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Lean Manufacturing

Published on Jan 16, 2016


In 1900's U.S. manufacturers like Henry ford brought the concept of mass production. U.S. manufacturers have always searched for efficiency strategies that help reduce costs, improve output, establish competitive position, and increase market share.

Early process oriented mass production manufacturing methods common before World War II shifted afterwards to the results-oriented, output-focused, production systems that control most of today's manufacturing businesses.

Japanese manufacturers re-building after the Second World War were facing declining human, material, and financial resources. The problems they faced in manufacturing were vastly different from their Western counterparts. These circumstances led to the development of new, lower cost, manufacturing practices. Early Japanese leaders such as the Toyota Motor Company's Eiji Toyoda, Taiichi Ohno, and Shingeo Shingo developed a disciplined, process-focused production system now known as the "lean production." The objective of this system was to minimize the consumption of resources that added no value to a product.

The "lean manufacturing" concept was popularized in American factories in large part by the Massachusetts Institute of Technology study of the movement from mass production toward production as described in The Machine That Changed the World, (Womack, Jones & Roos, 1990), which discussed the significant performance gap between Western and Japanese automotive industries.

This book described the important elements accounting for superior performance as lean production. The term "lean" was used because Japanese business methods used less human effort, capital investment, floor space, materials, and time in all aspects of operations. The resulting competition among U.S. and Japanese automakers over the last 25 years has lead to the adoption of these principles within all U.S. manufacturing businesses. Now it has got global acceptance and is adopted by industries world over to keep up with the fast moving and competing industrial field.


Lean manufacturing is a manufacturing system and philosophy that was originally developed by Toyota, Japan and is now used by many manufacturers throughout the world.

Lean Manufacturing can be defined as:

"A systematic approach to identifying and eliminating waste (non-value-added activities) through continuous improvement by flowing the product at the pull of the customer in pursuit of perfection."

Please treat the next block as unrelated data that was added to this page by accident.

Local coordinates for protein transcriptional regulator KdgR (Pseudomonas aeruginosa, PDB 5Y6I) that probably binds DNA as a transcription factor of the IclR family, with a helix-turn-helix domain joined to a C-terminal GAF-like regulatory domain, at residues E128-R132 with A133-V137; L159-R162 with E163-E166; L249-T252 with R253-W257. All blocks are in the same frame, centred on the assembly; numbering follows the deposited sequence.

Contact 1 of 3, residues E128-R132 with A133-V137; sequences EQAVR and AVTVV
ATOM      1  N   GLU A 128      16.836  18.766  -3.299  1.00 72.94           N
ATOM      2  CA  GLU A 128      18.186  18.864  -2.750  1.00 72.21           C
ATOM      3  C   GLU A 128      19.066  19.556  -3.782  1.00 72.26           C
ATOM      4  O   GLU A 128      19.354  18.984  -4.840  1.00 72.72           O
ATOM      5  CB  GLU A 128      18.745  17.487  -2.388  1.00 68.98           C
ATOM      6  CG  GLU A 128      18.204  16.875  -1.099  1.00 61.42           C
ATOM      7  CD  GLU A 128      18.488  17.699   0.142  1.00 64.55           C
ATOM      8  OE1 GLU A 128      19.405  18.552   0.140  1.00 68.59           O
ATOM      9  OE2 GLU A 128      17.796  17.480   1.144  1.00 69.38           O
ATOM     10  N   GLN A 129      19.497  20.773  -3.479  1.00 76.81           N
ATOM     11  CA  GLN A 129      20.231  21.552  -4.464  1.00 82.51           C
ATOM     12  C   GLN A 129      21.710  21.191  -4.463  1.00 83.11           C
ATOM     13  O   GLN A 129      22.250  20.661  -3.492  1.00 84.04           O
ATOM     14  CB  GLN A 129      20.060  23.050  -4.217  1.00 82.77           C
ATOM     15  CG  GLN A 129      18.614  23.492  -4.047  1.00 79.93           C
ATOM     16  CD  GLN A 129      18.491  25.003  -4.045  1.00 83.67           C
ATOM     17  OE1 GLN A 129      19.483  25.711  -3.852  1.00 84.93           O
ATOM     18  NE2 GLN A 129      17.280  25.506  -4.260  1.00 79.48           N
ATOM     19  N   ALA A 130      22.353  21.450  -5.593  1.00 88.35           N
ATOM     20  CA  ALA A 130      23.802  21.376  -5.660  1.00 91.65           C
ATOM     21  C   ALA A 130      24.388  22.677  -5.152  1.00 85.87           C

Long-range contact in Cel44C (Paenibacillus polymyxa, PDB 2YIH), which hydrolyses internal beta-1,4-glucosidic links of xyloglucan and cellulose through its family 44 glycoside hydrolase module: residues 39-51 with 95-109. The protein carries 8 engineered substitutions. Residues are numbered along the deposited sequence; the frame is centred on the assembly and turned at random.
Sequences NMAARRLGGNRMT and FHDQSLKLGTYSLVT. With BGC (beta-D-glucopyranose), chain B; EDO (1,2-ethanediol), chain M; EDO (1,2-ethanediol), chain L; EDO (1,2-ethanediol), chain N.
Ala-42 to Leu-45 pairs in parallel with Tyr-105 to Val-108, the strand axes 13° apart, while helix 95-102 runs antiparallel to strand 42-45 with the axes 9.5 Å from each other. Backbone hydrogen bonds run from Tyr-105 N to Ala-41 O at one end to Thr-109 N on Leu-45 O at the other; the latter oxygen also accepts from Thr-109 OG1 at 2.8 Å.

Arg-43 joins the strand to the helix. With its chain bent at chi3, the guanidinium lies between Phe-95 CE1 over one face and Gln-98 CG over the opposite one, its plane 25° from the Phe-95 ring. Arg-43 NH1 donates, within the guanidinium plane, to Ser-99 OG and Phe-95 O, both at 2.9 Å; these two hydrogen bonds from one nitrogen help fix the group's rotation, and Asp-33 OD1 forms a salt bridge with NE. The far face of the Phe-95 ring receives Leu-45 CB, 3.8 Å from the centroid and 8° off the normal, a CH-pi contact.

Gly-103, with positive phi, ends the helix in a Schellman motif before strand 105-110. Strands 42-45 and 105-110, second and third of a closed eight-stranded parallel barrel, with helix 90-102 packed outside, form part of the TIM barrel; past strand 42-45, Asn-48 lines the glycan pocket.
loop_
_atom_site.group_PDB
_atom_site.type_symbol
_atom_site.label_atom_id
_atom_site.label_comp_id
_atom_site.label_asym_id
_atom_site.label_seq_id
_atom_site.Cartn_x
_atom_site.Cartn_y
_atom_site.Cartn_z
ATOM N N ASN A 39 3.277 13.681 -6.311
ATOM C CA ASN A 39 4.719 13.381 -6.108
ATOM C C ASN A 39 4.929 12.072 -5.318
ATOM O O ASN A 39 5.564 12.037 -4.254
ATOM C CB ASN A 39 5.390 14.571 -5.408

The term lean manufacturing is a more generic term and refers to the general principles and further developments of becoming lean.The term lean is very apt because in lean manufacturing the emphasis is on cutting out "FAT" or wastes in manufacturing process. Waste is defined as anything that does not add any value to the product. It could be defined as anything the customer is not willing to pay for.

Manufacturing philosophy is pivoted on designing a manufacturing system that perfectly blends together the fundamentals of minimizing costs and maximizing profit. These fundamentals are Man (labour), Materials and Machines (equipments) called the 3 M's of manufacturing. A well-balanced 3M is resulted through lean manufacturing.


The aim of Lean Manufacturing is the elimination of waste in every area of production including customer relations, product design, supplier networks, and factory management. Its goal is to incorporate less human effort, less inventory, less time to develop products, and less space to become highly responsive to customer demand while producing top quality products in the most efficient and economical manner possible.

Essentially, a "waste" is anything that the customer is not willing to pay for.

Typically the types of waste considered in a lean manufacturing system include:


To produce more than demanded or produce it before it is needed. It is visible as storage of material. It is the result of producing to speculative demand. Overproduction means making more than is required by the next process, making earlier than is required by the next process, or making faster than is required by the next process.

Causes for overproduction waste include

" Just-in-case logic

" Misuse of automation

" Long process setup

" Unleveled scheduling

" Unbalanced work load

" Over engineered

" Redundant inspections

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